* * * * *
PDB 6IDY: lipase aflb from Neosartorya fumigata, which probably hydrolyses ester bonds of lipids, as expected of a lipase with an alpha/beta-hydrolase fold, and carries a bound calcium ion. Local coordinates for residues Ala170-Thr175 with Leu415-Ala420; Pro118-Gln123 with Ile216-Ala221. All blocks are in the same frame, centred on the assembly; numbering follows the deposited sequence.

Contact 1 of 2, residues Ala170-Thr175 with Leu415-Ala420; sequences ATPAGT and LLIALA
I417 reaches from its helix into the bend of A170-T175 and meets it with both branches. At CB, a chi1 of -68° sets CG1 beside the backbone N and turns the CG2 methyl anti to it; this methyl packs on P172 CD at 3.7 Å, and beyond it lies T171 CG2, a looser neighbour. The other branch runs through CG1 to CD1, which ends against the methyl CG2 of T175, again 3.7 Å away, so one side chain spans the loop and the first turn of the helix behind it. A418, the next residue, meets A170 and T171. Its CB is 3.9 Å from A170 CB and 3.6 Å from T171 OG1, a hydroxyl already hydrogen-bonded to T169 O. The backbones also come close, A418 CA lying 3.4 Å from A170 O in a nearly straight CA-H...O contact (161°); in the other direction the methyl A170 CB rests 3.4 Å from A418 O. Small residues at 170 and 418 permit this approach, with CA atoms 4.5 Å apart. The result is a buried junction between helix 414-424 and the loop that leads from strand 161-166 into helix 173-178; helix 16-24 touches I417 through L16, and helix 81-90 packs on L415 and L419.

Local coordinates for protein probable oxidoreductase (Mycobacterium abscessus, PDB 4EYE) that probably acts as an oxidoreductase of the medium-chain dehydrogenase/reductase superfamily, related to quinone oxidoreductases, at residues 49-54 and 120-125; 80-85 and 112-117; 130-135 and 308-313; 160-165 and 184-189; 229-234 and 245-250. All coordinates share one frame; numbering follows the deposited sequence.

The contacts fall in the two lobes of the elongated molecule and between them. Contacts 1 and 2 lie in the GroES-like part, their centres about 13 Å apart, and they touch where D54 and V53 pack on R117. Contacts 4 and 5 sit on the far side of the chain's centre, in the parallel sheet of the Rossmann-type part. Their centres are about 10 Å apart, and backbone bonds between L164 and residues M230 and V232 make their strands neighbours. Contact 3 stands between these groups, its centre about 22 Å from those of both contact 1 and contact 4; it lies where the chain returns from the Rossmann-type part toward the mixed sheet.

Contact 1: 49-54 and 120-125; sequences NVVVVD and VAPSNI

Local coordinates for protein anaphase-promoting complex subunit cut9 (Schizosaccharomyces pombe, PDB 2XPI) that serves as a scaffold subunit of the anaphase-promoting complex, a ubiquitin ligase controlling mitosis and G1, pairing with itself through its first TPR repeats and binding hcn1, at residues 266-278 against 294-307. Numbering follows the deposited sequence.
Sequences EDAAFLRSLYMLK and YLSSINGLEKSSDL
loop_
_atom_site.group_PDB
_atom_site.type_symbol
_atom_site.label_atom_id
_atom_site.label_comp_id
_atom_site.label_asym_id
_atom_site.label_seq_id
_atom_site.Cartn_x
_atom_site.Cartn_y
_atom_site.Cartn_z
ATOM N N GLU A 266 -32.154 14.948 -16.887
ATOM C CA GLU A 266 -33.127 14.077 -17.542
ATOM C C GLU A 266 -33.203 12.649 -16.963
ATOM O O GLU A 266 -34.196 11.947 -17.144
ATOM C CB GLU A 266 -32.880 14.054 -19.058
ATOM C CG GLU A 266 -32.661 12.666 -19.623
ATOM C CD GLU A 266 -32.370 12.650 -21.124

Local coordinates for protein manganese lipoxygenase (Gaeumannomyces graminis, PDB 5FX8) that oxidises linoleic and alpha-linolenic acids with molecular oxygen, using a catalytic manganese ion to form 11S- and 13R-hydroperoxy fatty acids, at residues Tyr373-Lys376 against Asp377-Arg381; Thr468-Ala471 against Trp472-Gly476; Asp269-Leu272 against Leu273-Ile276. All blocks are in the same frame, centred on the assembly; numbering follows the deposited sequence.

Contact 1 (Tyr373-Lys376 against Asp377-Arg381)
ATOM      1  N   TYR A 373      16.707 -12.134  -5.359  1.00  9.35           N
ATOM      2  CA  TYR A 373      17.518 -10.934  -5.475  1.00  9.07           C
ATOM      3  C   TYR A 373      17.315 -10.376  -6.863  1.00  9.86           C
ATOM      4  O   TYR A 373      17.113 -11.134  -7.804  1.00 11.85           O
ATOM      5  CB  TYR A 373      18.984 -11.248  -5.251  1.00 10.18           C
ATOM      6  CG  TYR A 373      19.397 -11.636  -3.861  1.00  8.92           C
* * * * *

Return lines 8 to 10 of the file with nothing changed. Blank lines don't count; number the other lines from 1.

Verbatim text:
Sequences EDAAFLRSLYMLK and YLSSINGLEKSSDL
loop_
_atom_site.group_PDB